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Fusarium oxysporum

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Fusarium oxysporum
Scientific classification Edit this classification
Domain: Eukaryota
Kingdom: Fungi
Division: Ascomycota
Class: Sordariomycetes
Order: Hypocreales
Family: Nectriaceae
Genus: Fusarium
F. oxysporum
Binomial name
Fusarium oxysporum
Schlecht. emend. Snyder & Hansen

Fusarium oxysporum (Schlecht as emended by Snyder and Hansen),[1] an ascomycete fungus, comprises all the species, varieties and forms recognized by Wollenweber and Reinking[2] within an infrageneric grouping called section Elegans. It is part of the family Nectriaceae.

Although their predominant role in native soils may be as harmless or even beneficial plant endophytes or soil saprophytes, many strains within the F. oxysporum complex are soil borne pathogens of plants, especially in agricultural settings.


While the species, as defined by Snyder and Hansen, has been widely accepted for more than 50 years,[3][4] more recent work indicates this taxon is actually a genetically heterogeneous polytypic morphospecies,[5][6] whose strains represent some of the most abundant and widespread microbes of the global soil microflora.[7]


The Fot1 family of transposable elements was first discovered by Daboussi et al., 1992 in several formae speciales[8][9] and Davière et al., 2001 and Langin et al., 2003 have since found them in most strains at copy numbers as high as 100.[8]


These diverse and adaptable fungi have been found in soils ranging from the Sonoran Desert, to tropical and temperate forest, grasslands and soils of the tundra.[10] F. oxysporum strains are ubiquitous soil inhabitants that have the ability to exist as saprophytes, and degrade lignin[11][12] and complex carbohydrates[13][14][1] associated with soil debris. They are pervasive plant endophytes that can colonize plant roots[15][16] and may even protect plants or form the basis of disease suppression.[17][18]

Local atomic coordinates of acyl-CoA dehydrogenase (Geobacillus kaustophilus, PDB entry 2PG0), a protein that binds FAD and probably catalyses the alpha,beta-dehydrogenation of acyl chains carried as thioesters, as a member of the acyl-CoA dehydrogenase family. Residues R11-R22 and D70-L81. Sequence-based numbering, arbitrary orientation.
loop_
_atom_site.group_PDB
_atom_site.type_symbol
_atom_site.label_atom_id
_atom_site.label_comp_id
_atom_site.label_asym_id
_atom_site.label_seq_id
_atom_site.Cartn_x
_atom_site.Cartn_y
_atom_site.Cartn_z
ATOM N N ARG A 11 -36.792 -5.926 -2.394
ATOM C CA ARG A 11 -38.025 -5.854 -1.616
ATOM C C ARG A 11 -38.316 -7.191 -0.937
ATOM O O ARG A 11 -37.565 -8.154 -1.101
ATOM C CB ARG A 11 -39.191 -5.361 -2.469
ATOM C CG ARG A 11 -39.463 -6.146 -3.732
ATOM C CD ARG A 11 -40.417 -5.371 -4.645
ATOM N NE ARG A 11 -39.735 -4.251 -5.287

Because the hosts of a given forma specialis usually are closely related, many have assumed that members of a forma specialis are also closely related and descended from a common ancestor.[19] However, results from research conducted on Fusarium oxysporum f. sp. cubense forced scientists to question these assumptions. Researchers used anonymous, single-copy restriction fragment length polymorphsims (RFLPs) to identify 10 clonal lineages from a collection of F. oxysporum f.sp. cubense from across the world. These results showed that pathogens of banana causing Panama disease could be as closely related to other host's pathogens, such as melon or tomato, as they are to each other. Exceptional amounts of genetic diversity within F. oxysporum f.sp. cubense were deduced from the high level of chromosomal polymorphisms found among strains, random amplified polymorphic DNA fingerprints and from the number and geographic distribution of vegetative compatibility groups.[20]


Presented with the wide-ranging occurrence of F. oxysporum strains that are nonpathogenic, it is reasonable to conclude that certain pathogenic forms were descended from originally nonpathogenic ancestors. Given the association of these fungi with plant roots, a form that is able to grow beyond the cortex and into the xylem could exploit this ability and hopefully gain an advantage over fungi that are restricted to the cortex.[citation needed]